know how to make love. They can't even tell a woman she is charming
without looking foolish."
Philip felt himself absurd. Miss Wilkinson evidently expected him to
behave very differently; and he would have been delighted to say gallant
and witty things, but they never occurred to him; and when they did he was
too much afraid of making a fool of himself to say them.
"Oh, I love Paris," sighed Miss Wilkinson. "But I had to go to Berlin. I
was with the Foyots till the girls married, and then I could get nothing
to do, and I had the chance of this post in Berlin. They're relations of
Madame Foyot, and I accepted. I had a tiny apartment in the Rue Breda, on
the cinquieme: it wasn't at all respectable. You know about the Rue
Breda--ces dames, you know."
Philip nodded, not knowing at all what she meant, but vaguely suspecting,
and anxious she should not think him too ignorant.
"But I didn't care. Je suis libre, n'est-ce pas?" She was very fond of
speaking French, which indeed she spoke well. "Once I had such a curious
She paused a little and Philip pressed her to tell it.
"You wouldn't tell me yours in Heidelberg," she said.
"They were so unadventurous," he retorted.
"I don't know what Mrs. Carey would say if she knew the sort of things we
talk about together."
"You don't imagine I shall tell her."
"Will you promise?"
When he had done this, she told him how an art-student who had a room on
the floor above her--but she interrupted herself.
"Why don't you go in for art? You paint so prettily."
"Not well enough for that."
"That is for others to judge. Je m'y connais, and I believe you have the
making of a great artist."
"Can't you see Uncle William's face if I suddenly told him I wanted to go
to Paris and study art?"
"You're your own master, aren't you?"
"You're trying to put me off. Please go on with the story." Miss
Wilkinson, with a little laugh, went on. The art-student had passed her
several times on the stairs, and she had paid no particular attention. She
saw that he had fine eyes, and he took off his hat very politely. And one
day she found a letter slipped under her door. It was from him. He told
her that he had adored her for months, and that he waited about the stairs
for her to pass. Oh, it was a charming letter! Of course she did not
reply, but what woman could help being flattered? And next day there was
another letter! It was wonderful, passionate, and touching. When next she
met him on the stairs she did not know which way to look. And every day
the letters came, and now he begged her to see him. He said he would come
in the evening, vers neuf heures, and she did not know what to do. Of
course it was impossible, and he might ring and ring, but she would never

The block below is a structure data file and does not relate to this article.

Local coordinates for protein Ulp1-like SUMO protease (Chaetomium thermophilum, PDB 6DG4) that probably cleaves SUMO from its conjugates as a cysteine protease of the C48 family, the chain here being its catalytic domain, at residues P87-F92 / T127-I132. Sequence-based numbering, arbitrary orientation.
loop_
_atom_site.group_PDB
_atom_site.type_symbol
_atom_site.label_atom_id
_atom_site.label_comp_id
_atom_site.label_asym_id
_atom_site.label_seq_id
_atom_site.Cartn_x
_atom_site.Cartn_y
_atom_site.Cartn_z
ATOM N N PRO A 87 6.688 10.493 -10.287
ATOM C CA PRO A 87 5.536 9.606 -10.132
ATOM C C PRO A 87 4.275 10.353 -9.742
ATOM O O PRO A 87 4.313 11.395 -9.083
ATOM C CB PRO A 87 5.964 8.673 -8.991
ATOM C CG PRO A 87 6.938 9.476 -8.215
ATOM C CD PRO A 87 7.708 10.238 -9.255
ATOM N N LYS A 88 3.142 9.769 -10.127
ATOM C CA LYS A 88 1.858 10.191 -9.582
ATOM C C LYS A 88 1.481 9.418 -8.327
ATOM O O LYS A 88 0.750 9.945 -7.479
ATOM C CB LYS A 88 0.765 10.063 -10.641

open the door; and then while she was waiting for the tinkling of the
bell, all nerves, suddenly he stood before her. She had forgotten to shut
the door when she came in.
"C'etait une fatalite."
"And what happened then?" asked Philip.
"That is the end of the story," she replied, with a ripple of laughter.
Philip was silent for a moment. His heart beat quickly, and strange
emotions seemed to be hustling one another in his heart. He saw the dark
staircase and the chance meetings, and he admired the boldness of the
letters--oh, he would never have dared to do that--and then the silent,
almost mysterious entrance. It seemed to him the very soul of romance.
"What was he like?"
"Oh, he was handsome. Charmant garcon."
"Do you know him still?"
Philip felt a slight feeling of irritation as he asked this.
"He treated me abominably. Men are always the same. You're heartless, all
"I don't know about that," said Philip, not without embarrassment.
"Let us go home," said Miss Wilkinson.
Philip could not get Miss Wilkinson's story out of his head. It was clear
enough what she meant even though she cut it short, and he was a little
shocked. That sort of thing was all very well for married women, he had
read enough French novels to know that in France it was indeed the rule,
but Miss Wilkinson was English and unmarried; her father was a clergyman.
Then it struck him that the art-student probably was neither the first nor
the last of her lovers, and he gasped: he had never looked upon Miss
Wilkinson like that; it seemed incredible that anyone should make love to
her. In his ingenuousness he doubted her story as little as he doubted
what he read in books, and he was angry that such wonderful things never
happened to him. It was humiliating that if Miss Wilkinson insisted upon
his telling her of his adventures in Heidelberg he would have nothing to
tell. It was true that he had some power of invention, but he was not sure
whether he could persuade her that he was steeped in vice; women were full
of intuition, he had read that, and she might easily discover that he was
fibbing. He blushed scarlet as he thought of her laughing up her sleeve.
Miss Wilkinson played the piano and sang in a rather tired voice; but her
songs, Massenet, Benjamin Goddard, and Augusta Holmes, were new to Philip;
and together they spent many hours at the piano. One day she wondered if
he had a voice and insisted on trying it. She told him he had a pleasant
baritone and offered to give him lessons. At first with his usual
bashfulness he refused, but she insisted, and then every morning at a
convenient time after breakfast she gave him an hour's lesson. She had a
natural gift for teaching, and it was clear that she was an excellent
governess. She had method and firmness. Though her French accent was so
much part of her that it remained, all the mellifluousness of her manner
left her when she was engaged in teaching. She put up with no nonsense.
Her voice became a little peremptory, and instinctively she suppressed
inattention and corrected slovenliness. She knew what she was about and
put Philip to scales and exercises.
When the lesson was over she resumed without effort her seductive smiles,
her voice became again soft and winning, but Philip could not so easily
put away the pupil as she the pedagogue; and this impression convicted
with the feelings her stories had aroused in him. He looked at her more